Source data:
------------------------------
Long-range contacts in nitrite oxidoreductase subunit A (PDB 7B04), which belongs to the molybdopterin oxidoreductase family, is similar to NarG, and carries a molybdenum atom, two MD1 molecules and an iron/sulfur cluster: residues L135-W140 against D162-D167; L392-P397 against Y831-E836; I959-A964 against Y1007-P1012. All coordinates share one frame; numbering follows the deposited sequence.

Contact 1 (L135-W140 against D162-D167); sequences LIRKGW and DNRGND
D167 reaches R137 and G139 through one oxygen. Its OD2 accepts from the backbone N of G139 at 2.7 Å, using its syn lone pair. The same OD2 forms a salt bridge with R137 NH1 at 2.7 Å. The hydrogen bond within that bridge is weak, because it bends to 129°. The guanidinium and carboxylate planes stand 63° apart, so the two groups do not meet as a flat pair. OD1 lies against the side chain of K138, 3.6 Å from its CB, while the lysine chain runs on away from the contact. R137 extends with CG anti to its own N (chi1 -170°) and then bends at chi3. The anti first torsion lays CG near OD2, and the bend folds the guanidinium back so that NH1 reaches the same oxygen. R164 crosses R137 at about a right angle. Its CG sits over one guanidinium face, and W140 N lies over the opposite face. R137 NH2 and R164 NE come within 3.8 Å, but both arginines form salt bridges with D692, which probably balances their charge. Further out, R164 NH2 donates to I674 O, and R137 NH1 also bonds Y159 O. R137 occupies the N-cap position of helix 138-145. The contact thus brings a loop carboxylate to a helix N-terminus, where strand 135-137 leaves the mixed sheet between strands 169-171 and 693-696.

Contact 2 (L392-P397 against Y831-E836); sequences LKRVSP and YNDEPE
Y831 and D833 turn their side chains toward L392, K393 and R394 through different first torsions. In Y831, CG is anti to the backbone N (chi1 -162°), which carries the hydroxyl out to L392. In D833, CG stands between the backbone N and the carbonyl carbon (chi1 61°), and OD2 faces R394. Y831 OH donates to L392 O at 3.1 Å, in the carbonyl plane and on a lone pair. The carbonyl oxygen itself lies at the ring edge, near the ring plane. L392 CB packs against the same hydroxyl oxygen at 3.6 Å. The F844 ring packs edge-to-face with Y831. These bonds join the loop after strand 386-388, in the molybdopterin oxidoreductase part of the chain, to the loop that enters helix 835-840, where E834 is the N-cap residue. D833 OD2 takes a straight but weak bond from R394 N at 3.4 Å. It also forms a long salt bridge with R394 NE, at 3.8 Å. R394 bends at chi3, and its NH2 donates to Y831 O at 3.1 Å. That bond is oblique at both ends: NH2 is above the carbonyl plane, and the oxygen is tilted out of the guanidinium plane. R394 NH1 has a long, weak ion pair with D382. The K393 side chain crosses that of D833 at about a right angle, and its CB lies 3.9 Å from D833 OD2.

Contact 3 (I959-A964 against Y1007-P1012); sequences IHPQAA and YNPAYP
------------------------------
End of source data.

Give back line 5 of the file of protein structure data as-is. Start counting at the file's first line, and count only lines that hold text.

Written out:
Y831 and D833 turn their side chains toward L392, K393 and R394 through different first torsions. In Y831, CG is anti to the backbone N (chi1 -162°), which carries the hydroxyl out to L392. In D833, CG stands between the backbone N and the carbonyl carbon (chi1 61°), and OD2 faces R394. Y831 OH donates to L392 O at 3.1 Å, in the carbonyl plane and on a lone pair. The carbonyl oxygen itself lies at the ring edge, near the ring plane. L392 CB packs against the same hydroxyl oxygen at 3.6 Å. The F844 ring packs edge-to-face with Y831. These bonds join the loop after strand 386-388, in the molybdopterin oxidoreductase part of the chain, to the loop that enters helix 835-840, where E834 is the N-cap residue. D833 OD2 takes a straight but weak bond from R394 N at 3.4 Å. It also forms a long salt bridge with R394 NE, at 3.8 Å. R394 bends at chi3, and its NH2 donates to Y831 O at 3.1 Å. That bond is oblique at both ends: NH2 is above the carbonyl plane, and the oxygen is tilted out of the guanidinium plane. R394 NH1 has a long, weak ion pair with D382. The K393 side chain crosses that of D833 at about a right angle, and its CB lies 3.9 Å from D833 OD2.